The Indiana Forest Alliance's forest characterization team estimates this sugar maple to be 150 years old, an old tree among a healthy mixture of tree ages in this forest. This maple falls in one of three tracts the state's Department of Natural Resources plans to select timber harvest this winter. Photo provided by Indiana Forest Aliance
INDIANA FOREST ALLIANCE
Evansville Courier & Press
Logging companies may soon spoil one of the most beautiful, pristine areas of Indiana, and they’re set to do so with the state government’s permission.
The lucrative business of harvesting timber in Indiana’s state forests isn’t new. The Indiana Department of Natural Resources has for years allowed companies to build roads and cut down trees in forests under the state’s protection.
But the current plan to destroy century-old trees on 300 acres of Brown County backcountry is especially egregious because of the forest’s rich diversity of species and the state’s shrinking reserves of unspoiled wilderness.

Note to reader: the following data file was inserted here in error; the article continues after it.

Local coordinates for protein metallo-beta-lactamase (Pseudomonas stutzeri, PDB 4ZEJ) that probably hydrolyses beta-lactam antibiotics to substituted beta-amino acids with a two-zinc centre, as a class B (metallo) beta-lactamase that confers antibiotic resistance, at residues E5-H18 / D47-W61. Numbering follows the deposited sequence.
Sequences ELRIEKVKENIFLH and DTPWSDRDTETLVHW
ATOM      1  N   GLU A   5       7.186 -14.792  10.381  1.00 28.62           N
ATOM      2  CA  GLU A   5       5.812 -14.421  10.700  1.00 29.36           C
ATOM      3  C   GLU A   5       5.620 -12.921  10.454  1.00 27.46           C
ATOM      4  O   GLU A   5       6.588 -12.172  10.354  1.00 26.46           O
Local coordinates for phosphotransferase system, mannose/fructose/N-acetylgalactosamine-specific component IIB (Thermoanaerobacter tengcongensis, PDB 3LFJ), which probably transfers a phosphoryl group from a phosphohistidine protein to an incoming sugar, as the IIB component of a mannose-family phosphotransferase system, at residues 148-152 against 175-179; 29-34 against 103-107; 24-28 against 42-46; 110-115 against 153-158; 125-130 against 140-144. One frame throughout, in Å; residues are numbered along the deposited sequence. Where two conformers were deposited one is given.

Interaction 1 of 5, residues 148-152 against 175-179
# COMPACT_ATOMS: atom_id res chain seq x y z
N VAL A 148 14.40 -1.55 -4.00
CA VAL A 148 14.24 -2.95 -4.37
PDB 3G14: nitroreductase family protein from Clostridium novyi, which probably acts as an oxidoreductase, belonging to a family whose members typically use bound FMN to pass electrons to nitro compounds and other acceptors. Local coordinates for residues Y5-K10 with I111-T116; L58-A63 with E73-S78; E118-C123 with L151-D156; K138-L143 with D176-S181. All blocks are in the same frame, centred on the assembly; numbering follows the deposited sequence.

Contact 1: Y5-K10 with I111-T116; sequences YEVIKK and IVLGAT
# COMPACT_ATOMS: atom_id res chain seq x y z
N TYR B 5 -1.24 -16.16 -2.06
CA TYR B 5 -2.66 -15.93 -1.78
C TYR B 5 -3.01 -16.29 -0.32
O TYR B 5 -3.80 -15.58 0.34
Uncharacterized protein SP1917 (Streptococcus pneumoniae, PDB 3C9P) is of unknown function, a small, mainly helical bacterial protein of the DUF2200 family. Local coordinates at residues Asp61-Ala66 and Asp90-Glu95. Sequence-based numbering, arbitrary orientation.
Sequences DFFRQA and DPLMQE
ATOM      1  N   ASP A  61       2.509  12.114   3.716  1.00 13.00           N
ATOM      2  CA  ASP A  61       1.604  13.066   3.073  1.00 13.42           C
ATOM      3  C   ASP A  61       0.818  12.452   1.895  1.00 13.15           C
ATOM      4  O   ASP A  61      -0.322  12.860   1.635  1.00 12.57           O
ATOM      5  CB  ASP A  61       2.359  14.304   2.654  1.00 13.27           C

State officials say the timber harvest is a necessary part of forest management, but many conservationists question that assertion.
“There is a question of what is legal and what is right,” Cliff Chapman, executive director of the Central Indiana Land Trust, told Indy Star’s Sarah Bowman. “This truly is a science and does get complicated very quickly, but our forests were getting along OK before we started cutting and managing them.”
The forests in Michigan, where logging isn’t allowed, appear to be getting along OK as well. Our neighbors to the north have set aside wilderness areas that can be used for recreation but not timber harvesting, Chapman says the state needs to slow down, listen to both sides and have a broader conversation about how best to manage Indiana’s natural resources. He’s right.
Slowing down means extending the 30-day public comment period, set to expire Sept. 3, on the proposal to log the 300 acres in Brown County. Our natural resources are too precious and too limited to rush into destroying and hauling away trees that have graced southern Indiana hills for more than a century.
Even more important, the state needs to engage in a full conversation with Hoosiers about how best to protect our forests, fields and streams.
We have a long and unfortunate history of spoiling our states’ natural resources. Let’s pause now to make sure this time we’re getting it right.
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